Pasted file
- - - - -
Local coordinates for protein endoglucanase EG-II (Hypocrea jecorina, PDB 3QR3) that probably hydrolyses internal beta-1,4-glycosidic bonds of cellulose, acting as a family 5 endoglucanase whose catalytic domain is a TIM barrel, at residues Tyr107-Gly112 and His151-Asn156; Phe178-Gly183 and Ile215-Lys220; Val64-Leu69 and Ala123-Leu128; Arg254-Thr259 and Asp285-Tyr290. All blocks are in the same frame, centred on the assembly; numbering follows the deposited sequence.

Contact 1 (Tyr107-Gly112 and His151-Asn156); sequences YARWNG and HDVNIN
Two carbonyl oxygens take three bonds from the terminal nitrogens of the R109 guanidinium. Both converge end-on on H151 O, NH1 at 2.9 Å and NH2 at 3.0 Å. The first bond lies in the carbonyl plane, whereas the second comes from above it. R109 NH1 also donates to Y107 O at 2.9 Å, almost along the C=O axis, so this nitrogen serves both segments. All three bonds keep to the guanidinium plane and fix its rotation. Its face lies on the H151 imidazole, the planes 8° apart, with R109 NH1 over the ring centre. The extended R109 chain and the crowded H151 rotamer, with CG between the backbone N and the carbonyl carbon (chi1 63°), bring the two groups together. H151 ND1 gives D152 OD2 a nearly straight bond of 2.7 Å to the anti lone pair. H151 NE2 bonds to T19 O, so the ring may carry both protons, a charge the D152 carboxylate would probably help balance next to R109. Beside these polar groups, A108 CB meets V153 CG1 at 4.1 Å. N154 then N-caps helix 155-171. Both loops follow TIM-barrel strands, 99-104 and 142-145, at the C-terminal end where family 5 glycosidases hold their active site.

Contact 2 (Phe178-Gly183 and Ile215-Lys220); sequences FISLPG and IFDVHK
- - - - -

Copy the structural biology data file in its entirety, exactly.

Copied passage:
Local coordinates for protein endoglucanase EG-II (Hypocrea jecorina, PDB 3QR3) that probably hydrolyses internal beta-1,4-glycosidic bonds of cellulose, acting as a family 5 endoglucanase whose catalytic domain is a TIM barrel, at residues Tyr107-Gly112 and His151-Asn156; Phe178-Gly183 and Ile215-Lys220; Val64-Leu69 and Ala123-Leu128; Arg254-Thr259 and Asp285-Tyr290. All blocks are in the same frame, centred on the assembly; numbering follows the deposited sequence.

Contact 1 (Tyr107-Gly112 and His151-Asn156); sequences YARWNG and HDVNIN
Two carbonyl oxygens take three bonds from the terminal nitrogens of the R109 guanidinium. Both converge end-on on H151 O, NH1 at 2.9 Å and NH2 at 3.0 Å. The first bond lies in the carbonyl plane, whereas the second comes from above it. R109 NH1 also donates to Y107 O at 2.9 Å, almost along the C=O axis, so this nitrogen serves both segments. All three bonds keep to the guanidinium plane and fix its rotation. Its face lies on the H151 imidazole, the planes 8° apart, with R109 NH1 over the ring centre. The extended R109 chain and the crowded H151 rotamer, with CG between the backbone N and the carbonyl carbon (chi1 63°), bring the two groups together. H151 ND1 gives D152 OD2 a nearly straight bond of 2.7 Å to the anti lone pair. H151 NE2 bonds to T19 O, so the ring may carry both protons, a charge the D152 carboxylate would probably help balance next to R109. Beside these polar groups, A108 CB meets V153 CG1 at 4.1 Å. N154 then N-caps helix 155-171. Both loops follow TIM-barrel strands, 99-104 and 142-145, at the C-terminal end where family 5 glycosidases hold their active site.

Contact 2 (Phe178-Gly183 and Ile215-Lys220); sequences FISLPG and IFDVHK